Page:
The Good Mother Myth and Allegiant

Wednesday, February 12, 2014

Two reviews for the price of one today. I couldn't have picked two more different books to review together -- but they are the two I most recently finished.

The Good Mother Myth is a compilation of essays from women who do not fit the stereotype of "the good mother" that populates the internet. I think "the good mother" is probably a slightly different specter for everyone, but for me she takes the form of an Anthropologie-garbed woman who definitely had lost her baby weight in the first year, who had an unmedicated vaginal birth, who exclusively breastfed and never let her baby's lips touch a drop of formula, who feeds her child vegetables with every meal and snack, who keeps a beautiful home, who stays at home, who is already pregnant with number 2, who creates beautiful handmade crafts and gives them to friends -- heck, who actually manages to wrap gifts (I am notoriously awful at this and tend to just hand people things). Anyway, as you can see, the good mother myth is dangerous and permeates motherhood, at least for self-esteem challenged people like myself. I loved reading these essays from women who express their own experience, because when I am being honest with myself, I realize that there is not a single woman who believes she is fulfilling her own good mother myth. Not to say there are women who don't think they are good mothers, but I've never heard anyone say, "I'm perfectly satisfied with myself as a mother." We all fall short in our own ways.

This is deviating from a book review into a passionate rambling on this book, so let me wrap things up by saying that while some of the essays were way outside my experience and a few were even shocking to me, it was interesting to read so many different perspectives. It was good to know "the good mother" haunts others as well as myself and that despite what it sometimes looks like when I show up to church and see everyone dressed to the nines or walk inside someone's spotless house where their well-behaved child takes her three-hour nap, we all have struggles and merits.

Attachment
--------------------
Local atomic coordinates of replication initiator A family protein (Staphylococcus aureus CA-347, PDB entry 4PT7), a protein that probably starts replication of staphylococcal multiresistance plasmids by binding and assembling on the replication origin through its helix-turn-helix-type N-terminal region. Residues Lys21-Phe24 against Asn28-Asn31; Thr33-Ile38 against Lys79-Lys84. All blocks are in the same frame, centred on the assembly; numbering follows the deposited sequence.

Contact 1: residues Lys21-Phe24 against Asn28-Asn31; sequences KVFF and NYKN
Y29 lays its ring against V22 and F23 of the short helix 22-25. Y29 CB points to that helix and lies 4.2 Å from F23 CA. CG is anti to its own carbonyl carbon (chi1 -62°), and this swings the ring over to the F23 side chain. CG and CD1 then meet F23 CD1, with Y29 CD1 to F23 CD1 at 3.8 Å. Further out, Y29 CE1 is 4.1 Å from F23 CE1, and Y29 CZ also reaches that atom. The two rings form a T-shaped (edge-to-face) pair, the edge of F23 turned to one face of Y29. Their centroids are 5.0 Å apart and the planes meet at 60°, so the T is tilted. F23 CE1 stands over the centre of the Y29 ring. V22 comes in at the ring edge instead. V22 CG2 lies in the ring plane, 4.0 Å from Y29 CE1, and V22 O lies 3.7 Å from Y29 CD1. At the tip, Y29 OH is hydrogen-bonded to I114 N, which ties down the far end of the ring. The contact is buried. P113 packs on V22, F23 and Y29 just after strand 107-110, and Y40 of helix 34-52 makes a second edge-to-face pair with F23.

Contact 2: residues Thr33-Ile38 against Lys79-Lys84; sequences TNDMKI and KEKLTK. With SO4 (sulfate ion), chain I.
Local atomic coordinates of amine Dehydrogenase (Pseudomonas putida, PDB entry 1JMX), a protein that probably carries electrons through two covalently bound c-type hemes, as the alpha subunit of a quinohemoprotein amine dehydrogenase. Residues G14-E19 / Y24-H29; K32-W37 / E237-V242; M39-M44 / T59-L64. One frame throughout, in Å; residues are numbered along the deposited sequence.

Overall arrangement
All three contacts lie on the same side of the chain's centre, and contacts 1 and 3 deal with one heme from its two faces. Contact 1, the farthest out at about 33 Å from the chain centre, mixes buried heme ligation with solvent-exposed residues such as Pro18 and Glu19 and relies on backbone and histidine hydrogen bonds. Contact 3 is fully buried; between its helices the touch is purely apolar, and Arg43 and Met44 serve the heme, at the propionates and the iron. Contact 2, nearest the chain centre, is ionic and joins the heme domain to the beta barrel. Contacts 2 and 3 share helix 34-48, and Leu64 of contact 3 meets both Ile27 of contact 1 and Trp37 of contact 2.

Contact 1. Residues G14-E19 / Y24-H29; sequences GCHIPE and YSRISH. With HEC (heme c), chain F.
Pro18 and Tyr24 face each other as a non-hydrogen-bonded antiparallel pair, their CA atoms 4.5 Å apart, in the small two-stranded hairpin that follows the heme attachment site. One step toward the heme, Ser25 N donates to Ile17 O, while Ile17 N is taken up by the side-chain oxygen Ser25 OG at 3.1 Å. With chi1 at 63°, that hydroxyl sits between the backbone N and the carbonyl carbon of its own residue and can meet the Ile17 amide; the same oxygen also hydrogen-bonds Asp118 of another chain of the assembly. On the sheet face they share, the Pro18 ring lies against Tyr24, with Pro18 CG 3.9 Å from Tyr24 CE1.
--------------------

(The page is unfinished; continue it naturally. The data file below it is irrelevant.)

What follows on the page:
3.5 stars

Warnings: Language, some thematic material

Doesn't it feel great to finish a series? I started the Divergent trilogy shortly after the first book was released and I love getting to the end of something. Many readers found Allegiant to be a disappointing ending, but I found it to be perfect -- to perfectly tie up the character development that has been happening all along. And so many books give in to a cop-out type of resolution -- everything builds up to a mountain of tension and no hope of a solution -- and then a loophole conveniently presents itself and everyone is fine. Allegiant didn't shy away from the tension, and it didn't give easy answers. 

I'm getting ahead of myself. In Allegiant, the once faction-divided city has been taken over by the Factionless leader, who wants to block the important information revealed by Tris at the end of Insurgent. Thus, Tris and a group of others known as the Allegiant decide to leave the city to find what is beyond their walls. What they find was just as unexpected to me as it was to them, creating a whole new opportunity for world-building within the series. I loved the new setting discovered in Allegiant as well as the tests the characters went through that developed them into whole, complicated people.

In short, a phenomenal ending to a great series.

4 stars

Warnings: Violence


  1. I love that you loved Allegiant. All the rest of my friends/other people I've talked to about it, hated it in so many ways. (It was boring, this or that was lame, why did these people have to die?, etc, etc). After my initial "I hate this!" and after going through the whole grieving process (I loved Tris, and I loved her and Tobias so much!) I agree that it was perfect. I'm glad I have one person that feels the same! :)

  2. Yes, very different books indeed. I don't know if I'll ever finish the Divergent series. I'm happy to hear it doesn't end all roses, though. You've intrigued me with the mother book. It makes me wonder what shocked you.


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